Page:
Petty cruelties

From Ta-Nehisi Coates’ post on Tyler Clementi, a reader left this comment:

This strikes me as a rather typical college prank gone horribly wrong. Unlike Laura Ingraham, it doesn’t sound like the roommate planned out the event in a calculated way. It’s easy to imagine a college kid spontaneously thinking, “Hey, I can see my roommate’s hookup through my webcam, I could stream this live for kicks.” It’s not a nice thing to do, but by the standards of 18-year old kids it’s not exactly Hitleresque. He could very well have done the exact same thing if it was an opposite-sex hookup.

I don’t want it to sound like I’m empathizing with the wrong guy in this story because it obviously is just terrible. The guy should bear the consequences of his actions, but I don’t imagine it occurred to him, or would occur to most people, that the roommate could be ashamed to the point of suicide. Maybe this will be a teachable moment and people will realize that embarrassing someone like this isn’t just fun and games.

Uhhh. I don’t know what to make of the claim that this was a “typical college prank.” Kind of alarming.  Maybe I didn’t know typical college students at when I was an undergrad (ok, this is definitely the case, but still!).   And I don’t think this would have been as likely to happen if Clementi had been hooking up with a girl – and if it had, the effect would have been much more likely to shame the girl, not to shame or make fun of Clementi. In any event, I loved this response to that comment:

That’s much of the problem. Bigotry (and this *was* motivated by bigotry, I have little doubt) is seldom of the variety where you beat someone to death, burn a cross on their lawn, or similar violent acts. It’s the accumulation of petty cruelties that everyone seems to have no problem with. They don’t feel malicious, so they don’t seem to care that what they’re doing is hurtful, and when they get called on it, they claim it’s all in good fun.

What Tyler Clementi’s roommate did to him was cruel and dehumanizing. It was inexcusable.  And in all likelihood, Clementi had probably endured years of smaller humiliations and “petty cruelties” leading up to the violation that ultimately drove him to suicide.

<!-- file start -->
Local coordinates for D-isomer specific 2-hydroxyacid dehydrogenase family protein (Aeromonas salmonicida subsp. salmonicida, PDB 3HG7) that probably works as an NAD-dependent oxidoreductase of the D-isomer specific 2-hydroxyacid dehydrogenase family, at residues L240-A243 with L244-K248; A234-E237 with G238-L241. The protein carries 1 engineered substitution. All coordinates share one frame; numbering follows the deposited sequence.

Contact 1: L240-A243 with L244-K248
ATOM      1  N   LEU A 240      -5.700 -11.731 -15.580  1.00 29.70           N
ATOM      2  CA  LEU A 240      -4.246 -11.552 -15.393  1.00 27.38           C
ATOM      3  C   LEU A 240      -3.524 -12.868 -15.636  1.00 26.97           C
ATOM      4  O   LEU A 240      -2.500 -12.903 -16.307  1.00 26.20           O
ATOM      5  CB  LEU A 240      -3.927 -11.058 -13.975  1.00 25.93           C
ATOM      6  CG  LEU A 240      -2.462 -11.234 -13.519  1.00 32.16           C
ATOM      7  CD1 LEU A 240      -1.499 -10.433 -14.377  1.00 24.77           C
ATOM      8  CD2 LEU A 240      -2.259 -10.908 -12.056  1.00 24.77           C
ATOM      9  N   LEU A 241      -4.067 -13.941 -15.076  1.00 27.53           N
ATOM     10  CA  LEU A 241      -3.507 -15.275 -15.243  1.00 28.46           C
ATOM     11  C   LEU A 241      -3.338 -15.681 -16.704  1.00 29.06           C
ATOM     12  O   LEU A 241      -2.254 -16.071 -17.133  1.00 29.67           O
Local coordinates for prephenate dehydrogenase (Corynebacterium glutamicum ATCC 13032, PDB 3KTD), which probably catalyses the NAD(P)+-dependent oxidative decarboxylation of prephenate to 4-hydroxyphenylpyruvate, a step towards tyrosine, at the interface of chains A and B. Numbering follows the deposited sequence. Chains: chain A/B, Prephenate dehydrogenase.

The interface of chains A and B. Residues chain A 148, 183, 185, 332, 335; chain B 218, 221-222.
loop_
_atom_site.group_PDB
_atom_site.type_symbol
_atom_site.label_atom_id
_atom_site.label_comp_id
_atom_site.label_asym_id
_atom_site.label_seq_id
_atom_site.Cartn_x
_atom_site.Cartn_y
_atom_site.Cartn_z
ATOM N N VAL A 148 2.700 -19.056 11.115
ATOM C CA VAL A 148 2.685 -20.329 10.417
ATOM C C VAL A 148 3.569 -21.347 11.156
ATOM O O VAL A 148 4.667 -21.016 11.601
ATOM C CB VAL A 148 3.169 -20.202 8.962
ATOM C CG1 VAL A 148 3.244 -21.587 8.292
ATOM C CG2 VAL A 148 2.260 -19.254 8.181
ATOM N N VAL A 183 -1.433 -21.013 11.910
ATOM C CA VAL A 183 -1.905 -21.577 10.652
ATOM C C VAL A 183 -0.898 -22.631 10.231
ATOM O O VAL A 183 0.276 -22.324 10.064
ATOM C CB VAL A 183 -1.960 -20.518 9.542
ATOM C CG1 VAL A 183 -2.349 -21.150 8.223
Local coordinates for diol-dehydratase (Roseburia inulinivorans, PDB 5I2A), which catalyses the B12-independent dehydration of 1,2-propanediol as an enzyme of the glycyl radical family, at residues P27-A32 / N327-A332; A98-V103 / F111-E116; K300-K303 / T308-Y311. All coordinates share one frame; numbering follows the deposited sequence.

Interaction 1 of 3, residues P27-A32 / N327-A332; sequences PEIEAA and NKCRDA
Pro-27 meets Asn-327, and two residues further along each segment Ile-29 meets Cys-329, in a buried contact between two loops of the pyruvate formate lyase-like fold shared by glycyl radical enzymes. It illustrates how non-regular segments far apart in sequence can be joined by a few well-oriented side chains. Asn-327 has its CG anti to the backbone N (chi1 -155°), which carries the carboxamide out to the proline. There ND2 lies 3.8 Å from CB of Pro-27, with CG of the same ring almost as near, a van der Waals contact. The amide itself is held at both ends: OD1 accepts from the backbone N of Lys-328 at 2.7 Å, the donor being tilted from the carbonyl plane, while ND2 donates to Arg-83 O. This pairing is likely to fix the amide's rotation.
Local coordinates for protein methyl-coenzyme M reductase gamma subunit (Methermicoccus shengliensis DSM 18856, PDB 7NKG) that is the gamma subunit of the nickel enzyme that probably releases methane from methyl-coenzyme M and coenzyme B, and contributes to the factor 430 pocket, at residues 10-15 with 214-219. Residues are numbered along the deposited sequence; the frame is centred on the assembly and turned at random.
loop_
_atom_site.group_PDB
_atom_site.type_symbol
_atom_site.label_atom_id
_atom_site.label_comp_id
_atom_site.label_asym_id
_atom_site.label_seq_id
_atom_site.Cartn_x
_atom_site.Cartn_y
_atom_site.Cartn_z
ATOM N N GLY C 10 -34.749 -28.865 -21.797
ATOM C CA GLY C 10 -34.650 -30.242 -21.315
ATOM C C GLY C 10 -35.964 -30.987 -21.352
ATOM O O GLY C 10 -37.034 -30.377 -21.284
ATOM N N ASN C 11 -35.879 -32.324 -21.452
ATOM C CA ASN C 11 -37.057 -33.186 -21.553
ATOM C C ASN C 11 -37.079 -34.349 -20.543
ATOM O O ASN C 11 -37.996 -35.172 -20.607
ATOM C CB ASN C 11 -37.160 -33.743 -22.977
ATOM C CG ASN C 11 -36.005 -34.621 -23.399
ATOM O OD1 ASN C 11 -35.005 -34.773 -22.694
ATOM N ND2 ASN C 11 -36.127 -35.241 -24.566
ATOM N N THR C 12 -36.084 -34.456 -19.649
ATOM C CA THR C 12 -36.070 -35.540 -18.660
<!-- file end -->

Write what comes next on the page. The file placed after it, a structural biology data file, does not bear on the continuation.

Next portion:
In public discourse we tend to focus our attention on the most blatant and obvious incidences of racism, sexism, homophobia, etc. – with the notable exception of transphobia, which, sadly, remains a perfectly acceptable bigotry except sometimes in its most violent forms.  And it’s right and necessary that we denounce and fight to end obvious demonstrations of bigotry.  This is especially true with raising awareness about transphobia, which has led to the deaths of countless trans men and women through suicide, denial of necessary medical services, and hate-motivated murders.

Fighting oppression, though, also means educating ourselves about the more subtle, and insidious ways hatred and bias manifest on an individual and systemic level.  It means learning to empathize with the lived experience of marginalized people – the regular, often daily humiliations, jokes, suspicions, ignorant or mean comments, insulting assumptions; the systematic lack of representation or negative representations of people like us in media and entertainment.  Things that in isolation might be no big deal, but together add up to a steady stream of little indignities, a lifetime of constant messages that we’re worth less, or nothing at all, compared to the people who really matter.